Consumer Confidence Explained

Last week, German consumer confidence came in at the highest level since January 2007. Confidence among German consumers bottomed shortly after the outbreak of the financial crisis in 2008 and has been going up ever since. Not so in France.  In contrast to Germany, French consumer confidence has been stuck for years. Confidence among the French did also bottom in 2008, but, besides a few false up ticks, never managed to recover anywhere near the levels of 2007. But what is behind this discrepancy between German and French consumer confidence?


Well, there is one factor that stands out as explanation, unemployment. France and Germany have experienced quite a different evolution in their unemployment levels.  Since 2008, the unemployment rate in France has risen by more than 3 percentage points. That is a massive increase and it reveals that while the immediate effects of the financial crisis have long abated, its long term implications remain clearly visible. Reasons for this increase in unemployment can be found in the lack of competiveness of the French business sector, as a result of strong wage growth, and the weak export mix. From this point of view France is not so different from the peripheral countries, where the rise in unemployment was even more pronounced.


This is quite different from Germany where wage increases have been muted for at least a decade. This has made German companies very competitive internationally. Next to that Germany is an export power house. These two combined enabled Germany to profit massively from the recovery in global growth. As a result the German unemployment rate has almost halved over the last decade. Since 2008 the unemployment rate has come down roughly 2%. Hence, during the last five years the difference between unemployment levels between France and Germany has risen from practically zero in 2008 to almost 6% now. No wonder that the French are having trouble getting their confidence up.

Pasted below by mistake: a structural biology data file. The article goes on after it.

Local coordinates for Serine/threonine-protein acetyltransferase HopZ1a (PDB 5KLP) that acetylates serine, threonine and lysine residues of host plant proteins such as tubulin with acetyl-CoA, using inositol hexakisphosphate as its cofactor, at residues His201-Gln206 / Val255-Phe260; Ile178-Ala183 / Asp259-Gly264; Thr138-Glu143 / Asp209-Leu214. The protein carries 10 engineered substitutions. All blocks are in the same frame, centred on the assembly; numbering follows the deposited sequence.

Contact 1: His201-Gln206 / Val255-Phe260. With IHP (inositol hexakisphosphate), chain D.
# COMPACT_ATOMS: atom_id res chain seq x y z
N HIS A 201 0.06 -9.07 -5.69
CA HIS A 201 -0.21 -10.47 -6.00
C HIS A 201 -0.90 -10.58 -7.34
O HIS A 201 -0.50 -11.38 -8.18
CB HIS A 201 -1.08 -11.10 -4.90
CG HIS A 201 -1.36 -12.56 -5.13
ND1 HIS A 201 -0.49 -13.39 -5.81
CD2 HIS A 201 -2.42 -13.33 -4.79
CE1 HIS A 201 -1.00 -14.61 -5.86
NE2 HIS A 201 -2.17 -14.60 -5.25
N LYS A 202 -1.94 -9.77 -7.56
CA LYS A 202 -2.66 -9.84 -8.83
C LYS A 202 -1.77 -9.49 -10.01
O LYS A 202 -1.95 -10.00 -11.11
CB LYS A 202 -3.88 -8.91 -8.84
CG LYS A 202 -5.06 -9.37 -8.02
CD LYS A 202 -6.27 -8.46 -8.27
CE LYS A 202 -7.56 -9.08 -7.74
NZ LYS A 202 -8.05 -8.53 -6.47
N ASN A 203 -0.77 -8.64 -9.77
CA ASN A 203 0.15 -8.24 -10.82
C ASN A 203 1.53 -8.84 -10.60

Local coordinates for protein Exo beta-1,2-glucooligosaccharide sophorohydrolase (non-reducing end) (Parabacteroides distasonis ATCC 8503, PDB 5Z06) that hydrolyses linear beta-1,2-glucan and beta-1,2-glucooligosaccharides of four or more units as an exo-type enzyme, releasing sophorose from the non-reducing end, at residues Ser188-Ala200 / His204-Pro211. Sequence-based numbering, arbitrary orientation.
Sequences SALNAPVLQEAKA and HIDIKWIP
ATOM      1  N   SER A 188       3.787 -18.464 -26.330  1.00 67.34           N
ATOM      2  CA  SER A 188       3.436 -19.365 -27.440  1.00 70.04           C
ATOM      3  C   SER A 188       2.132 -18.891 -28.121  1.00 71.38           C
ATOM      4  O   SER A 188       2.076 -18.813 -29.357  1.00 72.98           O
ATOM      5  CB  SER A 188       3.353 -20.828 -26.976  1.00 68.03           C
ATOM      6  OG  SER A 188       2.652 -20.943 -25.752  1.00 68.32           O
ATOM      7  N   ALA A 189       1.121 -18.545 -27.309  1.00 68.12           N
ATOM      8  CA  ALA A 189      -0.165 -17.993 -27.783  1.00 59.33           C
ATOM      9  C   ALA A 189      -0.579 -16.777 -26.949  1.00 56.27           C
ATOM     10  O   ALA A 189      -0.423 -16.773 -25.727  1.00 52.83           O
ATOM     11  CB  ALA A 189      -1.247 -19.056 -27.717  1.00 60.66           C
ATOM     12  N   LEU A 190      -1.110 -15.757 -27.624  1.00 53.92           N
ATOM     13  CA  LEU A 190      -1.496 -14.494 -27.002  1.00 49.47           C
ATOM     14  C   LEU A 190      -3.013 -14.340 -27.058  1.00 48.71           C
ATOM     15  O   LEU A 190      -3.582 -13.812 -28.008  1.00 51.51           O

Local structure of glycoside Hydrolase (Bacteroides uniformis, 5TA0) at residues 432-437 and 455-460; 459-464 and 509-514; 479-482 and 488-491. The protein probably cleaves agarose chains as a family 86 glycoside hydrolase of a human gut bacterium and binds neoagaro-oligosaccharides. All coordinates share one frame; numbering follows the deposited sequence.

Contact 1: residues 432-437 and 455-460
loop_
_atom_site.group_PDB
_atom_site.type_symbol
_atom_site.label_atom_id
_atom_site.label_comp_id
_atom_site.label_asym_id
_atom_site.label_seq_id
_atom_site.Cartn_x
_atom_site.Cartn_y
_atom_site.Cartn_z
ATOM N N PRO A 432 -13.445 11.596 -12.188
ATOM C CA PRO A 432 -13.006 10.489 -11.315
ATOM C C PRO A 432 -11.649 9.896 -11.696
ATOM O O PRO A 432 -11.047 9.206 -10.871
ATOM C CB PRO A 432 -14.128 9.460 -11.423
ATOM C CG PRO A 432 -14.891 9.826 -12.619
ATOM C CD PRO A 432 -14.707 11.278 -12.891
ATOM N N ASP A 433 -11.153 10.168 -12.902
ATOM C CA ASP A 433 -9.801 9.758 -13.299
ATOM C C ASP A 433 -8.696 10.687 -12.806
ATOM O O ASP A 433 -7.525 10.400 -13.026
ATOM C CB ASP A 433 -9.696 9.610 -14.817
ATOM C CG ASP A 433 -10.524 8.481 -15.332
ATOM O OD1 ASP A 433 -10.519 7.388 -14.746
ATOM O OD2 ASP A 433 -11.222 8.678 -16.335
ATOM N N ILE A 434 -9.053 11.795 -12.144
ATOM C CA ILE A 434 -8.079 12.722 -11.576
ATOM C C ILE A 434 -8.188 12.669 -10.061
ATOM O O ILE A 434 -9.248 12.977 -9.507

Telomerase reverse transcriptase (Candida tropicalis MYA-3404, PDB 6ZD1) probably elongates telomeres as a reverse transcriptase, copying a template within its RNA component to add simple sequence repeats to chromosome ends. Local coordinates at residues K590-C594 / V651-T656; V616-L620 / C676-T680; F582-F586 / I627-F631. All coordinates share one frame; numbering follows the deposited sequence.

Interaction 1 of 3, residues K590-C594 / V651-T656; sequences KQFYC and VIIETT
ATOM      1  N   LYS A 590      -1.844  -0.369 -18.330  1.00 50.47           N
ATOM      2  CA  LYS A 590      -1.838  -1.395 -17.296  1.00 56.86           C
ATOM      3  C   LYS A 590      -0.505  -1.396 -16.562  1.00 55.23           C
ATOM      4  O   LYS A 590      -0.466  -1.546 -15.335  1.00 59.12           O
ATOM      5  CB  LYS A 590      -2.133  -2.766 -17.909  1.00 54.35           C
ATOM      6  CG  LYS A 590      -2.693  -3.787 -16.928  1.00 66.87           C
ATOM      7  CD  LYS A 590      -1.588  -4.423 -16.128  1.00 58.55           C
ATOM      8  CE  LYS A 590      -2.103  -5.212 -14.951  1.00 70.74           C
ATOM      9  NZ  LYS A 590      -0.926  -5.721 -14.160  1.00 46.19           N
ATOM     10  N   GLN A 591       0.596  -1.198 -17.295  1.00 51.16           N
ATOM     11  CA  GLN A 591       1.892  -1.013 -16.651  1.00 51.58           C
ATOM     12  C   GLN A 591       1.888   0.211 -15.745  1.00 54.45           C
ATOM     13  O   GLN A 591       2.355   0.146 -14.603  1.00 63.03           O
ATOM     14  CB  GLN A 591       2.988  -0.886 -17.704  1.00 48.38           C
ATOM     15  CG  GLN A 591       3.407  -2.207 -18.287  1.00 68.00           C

That’s not all. There is a second factor that is likely to have influenced the development of consumer confidence. German house prices have, finally, started to rise. After years of stagnant prices, the average value of homes has increased by more than 10% in recent years. In France, however, house prices have not gone up that much. Since 2008 average homes have risen by an average 2%. That is well below average and definitely not something to get really enthusiastic about.


Let’s take a look at household consumption in these two countries as well. Historically, consumer confidence has been loosely related to consumer spending at most. This is partly because consumers have fixed expenses like housing and so on that make spending less elastic. However, as the graph below shows, the substantial gap between the confidence level of French and German consumers that opened up after the financial crisis, was accompanied by a substantial difference in household consumption as well. Taken from real GDP data, German household spending has increased by more than 5%, while French consumer spending has only gone up 2%.


In recent years, the difference in French and German consumer confidence levels can be largely explained by both diverging unemployment rates and diverging house prices. In both cases developments have favored the Germans, which are reflected in stronger German spending numbers since the financial crisis.

One response to “Consumer Confidence Explained

  1. Pingback: Week End Blog – Week 10 | Jeroen Blokland Financial Markets Blog·

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